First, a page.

|کد مقاله||کد نشریه||سال انتشار||مقاله انگلیسی||ترجمه فارسی||نسخه تمام متن|
|762669||896707||2011||21 صفحه PDF||سفارش دهید||دانلود رایگان|
In order to investigate the effects of an elastically-linked moving body on liquid sloshing inside a tank, an analytical formulation and a numerical approach were proposed to assess hydrodynamic loads in a partially filled rectangular tank with a body connected to the tank by springs. The analytical approach was developed based on the potential theory to calculate fluid velocity field, and the dynamics of the liquid sloshing coupled to the moving body are described as a mechanical system with two degrees of freedom. The coupling between the fluid and the moving body is given by a damping force calculated based on the body geometry and the fluid velocity field. The proposed numerical approach is based on the Moving Particle Semi-implicit (MPS) method, which is a Lagrangian particle-based method and very effective to model nonlinear hydrodynamics due to fluid–structure interaction. In the numerical approach, the rigid body is modeled as a cluster of particles and the motions are calculated considering its mass, moment of inertia, hydrodynamic loads and springs restoring forces. The elastic link between the body and tank is modeled by applying Hooke’s law. Simple cases of floating body motion were used to validate the numerical method. Finally, analytical and numerical results were compared. Despite its simplicity, the analytical approach proposed in the present work is an efficient approach to provide qualitative understanding and a first estimate of the moving body effects on the sloshing inside the tank. On the other hand, the numerical approach can provide more detailed information about the coupling phenomena, and it is an effective mean for the assessment of the reduction of the sloshing loads due to the moving body with elastic link. Finally, the effectiveness of the concept as a sloshing suppressing device is also investigated.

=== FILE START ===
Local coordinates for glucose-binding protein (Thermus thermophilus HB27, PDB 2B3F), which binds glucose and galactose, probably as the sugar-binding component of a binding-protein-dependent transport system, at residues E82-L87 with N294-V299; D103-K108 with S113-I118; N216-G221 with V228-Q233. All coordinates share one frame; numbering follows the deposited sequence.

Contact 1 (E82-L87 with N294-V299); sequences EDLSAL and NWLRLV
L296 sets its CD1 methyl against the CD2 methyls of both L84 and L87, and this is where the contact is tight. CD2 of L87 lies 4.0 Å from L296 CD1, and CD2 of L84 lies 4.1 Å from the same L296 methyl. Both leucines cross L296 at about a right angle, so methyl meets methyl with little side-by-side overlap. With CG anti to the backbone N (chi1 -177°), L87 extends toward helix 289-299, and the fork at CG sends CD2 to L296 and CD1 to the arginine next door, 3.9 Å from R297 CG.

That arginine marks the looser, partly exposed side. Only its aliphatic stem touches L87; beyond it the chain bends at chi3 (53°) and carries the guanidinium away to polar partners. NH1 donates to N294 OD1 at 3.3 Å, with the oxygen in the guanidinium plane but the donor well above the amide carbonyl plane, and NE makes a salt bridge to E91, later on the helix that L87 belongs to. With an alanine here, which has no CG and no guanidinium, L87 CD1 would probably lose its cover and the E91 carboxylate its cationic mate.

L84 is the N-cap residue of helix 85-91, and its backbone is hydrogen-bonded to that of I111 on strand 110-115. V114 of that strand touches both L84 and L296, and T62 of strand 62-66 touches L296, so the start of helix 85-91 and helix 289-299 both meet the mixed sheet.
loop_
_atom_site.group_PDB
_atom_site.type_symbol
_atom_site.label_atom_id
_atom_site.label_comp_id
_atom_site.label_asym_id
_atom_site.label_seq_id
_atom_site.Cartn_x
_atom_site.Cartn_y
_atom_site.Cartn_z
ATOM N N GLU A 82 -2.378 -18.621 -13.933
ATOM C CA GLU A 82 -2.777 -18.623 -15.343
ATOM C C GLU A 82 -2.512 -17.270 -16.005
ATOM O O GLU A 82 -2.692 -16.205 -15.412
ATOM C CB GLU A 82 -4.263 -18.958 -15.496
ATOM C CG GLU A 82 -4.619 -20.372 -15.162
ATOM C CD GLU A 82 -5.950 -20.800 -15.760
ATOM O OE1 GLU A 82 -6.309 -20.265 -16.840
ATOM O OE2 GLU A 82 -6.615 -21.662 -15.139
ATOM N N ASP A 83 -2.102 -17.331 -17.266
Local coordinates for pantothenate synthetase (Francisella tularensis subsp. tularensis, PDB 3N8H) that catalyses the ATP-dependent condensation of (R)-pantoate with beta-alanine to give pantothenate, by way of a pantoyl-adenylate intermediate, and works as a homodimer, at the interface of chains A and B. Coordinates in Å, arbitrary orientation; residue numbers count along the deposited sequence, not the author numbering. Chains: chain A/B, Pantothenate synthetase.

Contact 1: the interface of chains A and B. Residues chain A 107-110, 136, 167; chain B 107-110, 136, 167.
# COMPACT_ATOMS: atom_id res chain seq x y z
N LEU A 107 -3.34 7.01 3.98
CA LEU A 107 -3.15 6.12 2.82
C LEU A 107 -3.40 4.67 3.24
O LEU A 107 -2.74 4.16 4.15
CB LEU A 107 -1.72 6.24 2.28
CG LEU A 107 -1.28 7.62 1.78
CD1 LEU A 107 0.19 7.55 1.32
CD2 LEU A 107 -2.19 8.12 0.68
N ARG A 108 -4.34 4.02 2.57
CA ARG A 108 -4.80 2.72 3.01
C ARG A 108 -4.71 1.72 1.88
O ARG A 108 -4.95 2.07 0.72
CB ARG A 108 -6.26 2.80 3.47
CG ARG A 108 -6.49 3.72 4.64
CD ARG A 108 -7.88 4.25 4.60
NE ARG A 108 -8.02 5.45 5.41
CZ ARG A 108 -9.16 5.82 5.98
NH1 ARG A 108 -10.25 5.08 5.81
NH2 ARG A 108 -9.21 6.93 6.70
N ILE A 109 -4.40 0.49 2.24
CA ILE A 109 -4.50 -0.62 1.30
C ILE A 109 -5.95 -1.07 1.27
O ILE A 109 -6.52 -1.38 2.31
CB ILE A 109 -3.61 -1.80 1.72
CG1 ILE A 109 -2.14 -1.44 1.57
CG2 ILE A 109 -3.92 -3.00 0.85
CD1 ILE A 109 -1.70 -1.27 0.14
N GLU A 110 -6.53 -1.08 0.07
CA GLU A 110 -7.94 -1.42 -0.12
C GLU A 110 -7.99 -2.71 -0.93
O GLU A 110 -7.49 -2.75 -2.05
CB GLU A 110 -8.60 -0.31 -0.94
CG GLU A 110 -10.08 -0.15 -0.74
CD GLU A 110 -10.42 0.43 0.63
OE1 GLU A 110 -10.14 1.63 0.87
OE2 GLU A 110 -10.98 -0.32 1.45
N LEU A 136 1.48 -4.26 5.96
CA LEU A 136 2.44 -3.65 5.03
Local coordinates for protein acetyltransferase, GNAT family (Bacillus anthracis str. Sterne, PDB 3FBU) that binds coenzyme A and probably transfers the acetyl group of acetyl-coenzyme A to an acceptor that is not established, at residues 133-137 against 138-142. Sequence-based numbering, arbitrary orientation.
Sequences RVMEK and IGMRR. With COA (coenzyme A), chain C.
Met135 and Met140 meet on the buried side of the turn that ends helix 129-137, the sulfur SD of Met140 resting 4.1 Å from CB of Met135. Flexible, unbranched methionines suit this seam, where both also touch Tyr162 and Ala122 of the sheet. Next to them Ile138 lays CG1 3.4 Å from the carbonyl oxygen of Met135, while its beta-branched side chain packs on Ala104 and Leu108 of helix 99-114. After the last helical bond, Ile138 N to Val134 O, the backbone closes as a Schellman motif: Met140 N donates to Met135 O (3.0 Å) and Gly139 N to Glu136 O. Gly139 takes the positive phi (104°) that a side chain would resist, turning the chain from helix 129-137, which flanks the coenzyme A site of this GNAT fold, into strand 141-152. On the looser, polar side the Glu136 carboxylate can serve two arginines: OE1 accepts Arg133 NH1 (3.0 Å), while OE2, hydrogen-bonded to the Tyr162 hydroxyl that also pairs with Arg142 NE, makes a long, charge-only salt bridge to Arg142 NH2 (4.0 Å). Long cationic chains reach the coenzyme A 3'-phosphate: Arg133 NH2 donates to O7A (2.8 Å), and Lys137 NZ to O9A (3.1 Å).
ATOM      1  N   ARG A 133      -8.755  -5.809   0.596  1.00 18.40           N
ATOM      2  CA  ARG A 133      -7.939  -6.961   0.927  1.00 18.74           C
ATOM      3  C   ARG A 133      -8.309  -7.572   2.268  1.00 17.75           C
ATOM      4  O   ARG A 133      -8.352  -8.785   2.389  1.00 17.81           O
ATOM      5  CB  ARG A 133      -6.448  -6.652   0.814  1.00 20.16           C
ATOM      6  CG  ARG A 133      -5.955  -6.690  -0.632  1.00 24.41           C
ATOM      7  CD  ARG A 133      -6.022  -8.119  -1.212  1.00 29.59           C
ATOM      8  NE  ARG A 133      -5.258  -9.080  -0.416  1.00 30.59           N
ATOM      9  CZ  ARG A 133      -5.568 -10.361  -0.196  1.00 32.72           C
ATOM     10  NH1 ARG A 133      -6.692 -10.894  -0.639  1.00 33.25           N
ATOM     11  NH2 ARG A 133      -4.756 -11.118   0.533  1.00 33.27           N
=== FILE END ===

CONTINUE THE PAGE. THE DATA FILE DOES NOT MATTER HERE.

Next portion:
Journal: Computers & Fluids - Volume 49, Issue 1, October 2011, Pages 1–21